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Staying safe while bush walking

If you’re going bushwalking—be prepared and stay safe. The WHS Policy and procedures and forms are here.

Activity leader

Your role as leader is to ensure duty of care for everyone on the walk, including yourself. Duty of care means making certain that all reasonable steps are undertaken to ensure the safety, health and well-being of participants and others likely to be affected by the activity’. 

Given this duty of care:

  • Only choose walks that are within your capabilities as a leader
  • Ensure walkers know the level of difficulty of the walks
  • Brief them on the hazards and how to manage them on the walk
  • Be prepared to be honest with someone who you think will not be able to do the walk and be prepared to stop them participating. 
  • If for some reason a walker is unable to continue the walk and wants to return, then someone from the group should return with that person.

Plan your walk

  • Research your walk and make sure everyone is comfortable with the planned route.
  • Check the APS NSW Risk Register and adjust for this situation
  • Pre-test the walk prior to the day of the walk
  • Check the difficulty. Some walks need rock scrambling skills.
  • Check weather forecasts and park alerts and be aware that weather conditions can change rapidly. Be ready to cancel the walk if the weather is unsuitable
  • Depending on the location for the walk it may be necessary to check with the local RFS if there is to be a scheduled hazard reduction burn in the area on the date or just before date of the walk. No one wants to be walking through a scorched landscape.
  • Provide a contact phone number for walks participants so they can call to check if the walk is going ahead if weather is bad.
  • Tell the District Group President, your family or friends where you're going, when you expect to return and who is with you. They can contact NSW Police if you don't return on time. When you return, let them know that you have returned. 
  • Carry a first aid kit.

Before starting the walk and during the walk

  • Introduce yourself to participants and clearly describe any potential hazards to all intending participants.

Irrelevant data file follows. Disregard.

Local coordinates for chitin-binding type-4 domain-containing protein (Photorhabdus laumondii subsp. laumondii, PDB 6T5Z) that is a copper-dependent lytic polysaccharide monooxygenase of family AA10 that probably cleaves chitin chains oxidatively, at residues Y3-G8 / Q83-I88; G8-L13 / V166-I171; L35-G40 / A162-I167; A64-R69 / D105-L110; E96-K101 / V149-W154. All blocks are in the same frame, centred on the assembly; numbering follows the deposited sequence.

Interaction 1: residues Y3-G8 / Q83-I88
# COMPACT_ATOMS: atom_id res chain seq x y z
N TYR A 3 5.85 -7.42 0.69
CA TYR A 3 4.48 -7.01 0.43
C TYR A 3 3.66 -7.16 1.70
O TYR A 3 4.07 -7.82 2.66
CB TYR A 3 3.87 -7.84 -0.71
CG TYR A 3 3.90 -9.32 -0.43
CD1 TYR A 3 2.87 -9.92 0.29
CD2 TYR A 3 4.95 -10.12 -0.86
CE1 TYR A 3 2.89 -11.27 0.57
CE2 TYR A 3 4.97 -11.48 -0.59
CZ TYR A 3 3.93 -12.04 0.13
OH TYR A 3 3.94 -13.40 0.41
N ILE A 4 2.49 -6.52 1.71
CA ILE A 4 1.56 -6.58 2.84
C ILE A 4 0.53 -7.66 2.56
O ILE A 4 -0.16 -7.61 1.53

• Ask whether any walker has a medical problem which may impact on his/her ability to complete the walk in the expected time and advise they can tell you in confidence.
  • Ensure all participants complete sign¬on sheet
  • Conduct a starting head count.
  • Ensure a map, compass, torches and first aid kit, plus any other appropriate equipment are brought to the activity.
  • Ask all participants to report any incidents no matter how minor they seem at the time.
  • Go at the pace of the slowest person and don’t overestimate your abilities
  • Walk in groups of 3 or more people. In an emergency one of you might need to wait with the injured person while the other gets help. Ensure someone is designated as a tail-ender, to walk at the back of the group so no one gets lost. 
  • Be very careful around water sources and waterfalls
  • Download the Emergency Plus app for location and emergency services information.
  • Walking tracks in national parks and reserves are not always signposted or regularly maintained so please take care.
  • To protect our landscapes for generations to come, don't disturb plant and animal communities. Be a thoughtful walker.

If someone is hurt, or there is an incident or near miss

  • Immediately take care of the person using first aid
  • Contact Emergency services if serious
  • After the walk, contact the District Group President and APS NSW President of the injury
  • After the walk, complete the Injury Form
  • If there is an incident or near miss, complete the Incident Form and submit to the District Group President and APS NSW President as soon as possible



Your role is to be part of a group and operate under the direction of the leader for the duration of the walk. You need to know your own limitations and take responsibility for yourself. You need to be open and honest with the leader and abide by their decisions. If in doubt, speak to your doctor.  You need to:

  • Bring your own, food, water, medication and first aid kit - as outlined below
  • Wear the right clothing, as outlined below
  • Before the walk
    • Sign the attendance form
    • Understand the risks
    • Understand your role on the walk
  • During the walk
    • Stay with the group at all times
    • Do not leave the group without informing the leader
    • If you get lost, stop and wait rather than proceed on your own. 
    • Stay well back from cliffs or water sources
    • Inform the leader at any time if you feel unwell. 


What to wear

  • Waterproof and windproof clothing to keep you warm.
  • Comfortable, protective shoes. Don’t wear high heels or thongs.
  • Lightweight layers that you can take off when you warm up and put back on when you cool down. Long, loose clothing to protect you from the sun, insects and scratches is ideal.
  • Hat and sunscreen.

What to bring (depends on duration of the walk)

  • At least 1 - 2L of water per person.
  • Plenty of food for snacks and a bag for rubbish.
  • Topographic map and compass (know how to use them) plus download the NSW National Parks app if walking in a National park
  • Matches and a torch.
  • First aid kit.
  • Your mobile phone or a satellite phone. Download the Emergency Plus app.
  • If you're really heading bush, a personal locator beacon (PLB) to use as a last resort.

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Cremorne  Junction NSW 2090

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